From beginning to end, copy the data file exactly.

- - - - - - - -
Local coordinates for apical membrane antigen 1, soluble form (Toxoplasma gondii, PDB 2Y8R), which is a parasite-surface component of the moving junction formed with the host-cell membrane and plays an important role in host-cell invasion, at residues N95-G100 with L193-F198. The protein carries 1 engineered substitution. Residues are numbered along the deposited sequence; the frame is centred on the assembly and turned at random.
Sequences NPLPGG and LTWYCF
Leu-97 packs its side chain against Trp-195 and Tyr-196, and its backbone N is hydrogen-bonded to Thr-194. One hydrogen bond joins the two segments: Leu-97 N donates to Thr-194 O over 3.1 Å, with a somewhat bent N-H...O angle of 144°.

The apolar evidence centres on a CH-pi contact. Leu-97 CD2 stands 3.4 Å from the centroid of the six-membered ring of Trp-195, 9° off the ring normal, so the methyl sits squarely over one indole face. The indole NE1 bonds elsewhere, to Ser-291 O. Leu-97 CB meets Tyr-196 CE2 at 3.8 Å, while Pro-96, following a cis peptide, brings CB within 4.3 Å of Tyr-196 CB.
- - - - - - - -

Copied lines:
Local coordinates for apical membrane antigen 1, soluble form (Toxoplasma gondii, PDB 2Y8R), which is a parasite-surface component of the moving junction formed with the host-cell membrane and plays an important role in host-cell invasion, at residues N95-G100 with L193-F198. The protein carries 1 engineered substitution. Residues are numbered along the deposited sequence; the frame is centred on the assembly and turned at random.
Sequences NPLPGG and LTWYCF
Leu-97 packs its side chain against Trp-195 and Tyr-196, and its backbone N is hydrogen-bonded to Thr-194. One hydrogen bond joins the two segments: Leu-97 N donates to Thr-194 O over 3.1 Å, with a somewhat bent N-H...O angle of 144°.

The apolar evidence centres on a CH-pi contact. Leu-97 CD2 stands 3.4 Å from the centroid of the six-membered ring of Trp-195, 9° off the ring normal, so the methyl sits squarely over one indole face. The indole NE1 bonds elsewhere, to Ser-291 O. Leu-97 CB meets Tyr-196 CE2 at 3.8 Å, while Pro-96, following a cis peptide, brings CB within 4.3 Å of Tyr-196 CB.